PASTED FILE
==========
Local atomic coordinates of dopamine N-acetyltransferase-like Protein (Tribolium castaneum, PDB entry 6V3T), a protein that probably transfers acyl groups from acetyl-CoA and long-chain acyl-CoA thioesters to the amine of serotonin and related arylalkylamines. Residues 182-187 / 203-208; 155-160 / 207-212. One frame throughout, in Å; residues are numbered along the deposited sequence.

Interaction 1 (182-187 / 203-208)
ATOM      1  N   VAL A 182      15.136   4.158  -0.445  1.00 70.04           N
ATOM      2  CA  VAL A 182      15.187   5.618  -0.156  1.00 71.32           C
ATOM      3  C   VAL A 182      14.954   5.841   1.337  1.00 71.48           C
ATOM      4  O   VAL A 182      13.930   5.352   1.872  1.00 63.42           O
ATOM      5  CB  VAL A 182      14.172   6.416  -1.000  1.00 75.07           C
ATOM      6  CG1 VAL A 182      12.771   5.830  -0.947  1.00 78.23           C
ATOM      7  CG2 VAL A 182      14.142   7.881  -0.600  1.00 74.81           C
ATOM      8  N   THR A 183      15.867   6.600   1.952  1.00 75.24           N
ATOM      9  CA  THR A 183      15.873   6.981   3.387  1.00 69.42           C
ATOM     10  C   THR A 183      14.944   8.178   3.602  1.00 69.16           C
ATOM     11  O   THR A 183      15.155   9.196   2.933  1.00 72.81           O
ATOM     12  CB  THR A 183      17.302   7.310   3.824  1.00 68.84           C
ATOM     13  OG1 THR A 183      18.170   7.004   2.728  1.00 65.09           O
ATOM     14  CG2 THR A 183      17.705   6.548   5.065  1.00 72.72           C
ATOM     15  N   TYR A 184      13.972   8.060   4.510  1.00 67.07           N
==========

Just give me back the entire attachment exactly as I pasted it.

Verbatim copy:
Local atomic coordinates of dopamine N-acetyltransferase-like Protein (Tribolium castaneum, PDB entry 6V3T), a protein that probably transfers acyl groups from acetyl-CoA and long-chain acyl-CoA thioesters to the amine of serotonin and related arylalkylamines. Residues 182-187 / 203-208; 155-160 / 207-212. One frame throughout, in Å; residues are numbered along the deposited sequence.

Interaction 1 (182-187 / 203-208)
ATOM      1  N   VAL A 182      15.136   4.158  -0.445  1.00 70.04           N
ATOM      2  CA  VAL A 182      15.187   5.618  -0.156  1.00 71.32           C
ATOM      3  C   VAL A 182      14.954   5.841   1.337  1.00 71.48           C
ATOM      4  O   VAL A 182      13.930   5.352   1.872  1.00 63.42           O
ATOM      5  CB  VAL A 182      14.172   6.416  -1.000  1.00 75.07           C
ATOM      6  CG1 VAL A 182      12.771   5.830  -0.947  1.00 78.23           C
ATOM      7  CG2 VAL A 182      14.142   7.881  -0.600  1.00 74.81           C
ATOM      8  N   THR A 183      15.867   6.600   1.952  1.00 75.24           N
ATOM      9  CA  THR A 183      15.873   6.981   3.387  1.00 69.42           C
ATOM     10  C   THR A 183      14.944   8.178   3.602  1.00 69.16           C
ATOM     11  O   THR A 183      15.155   9.196   2.933  1.00 72.81           O
ATOM     12  CB  THR A 183      17.302   7.310   3.824  1.00 68.84           C
ATOM     13  OG1 THR A 183      18.170   7.004   2.728  1.00 65.09           O
ATOM     14  CG2 THR A 183      17.705   6.548   5.065  1.00 72.72           C
ATOM     15  N   TYR A 184      13.972   8.060   4.510  1.00 67.07           N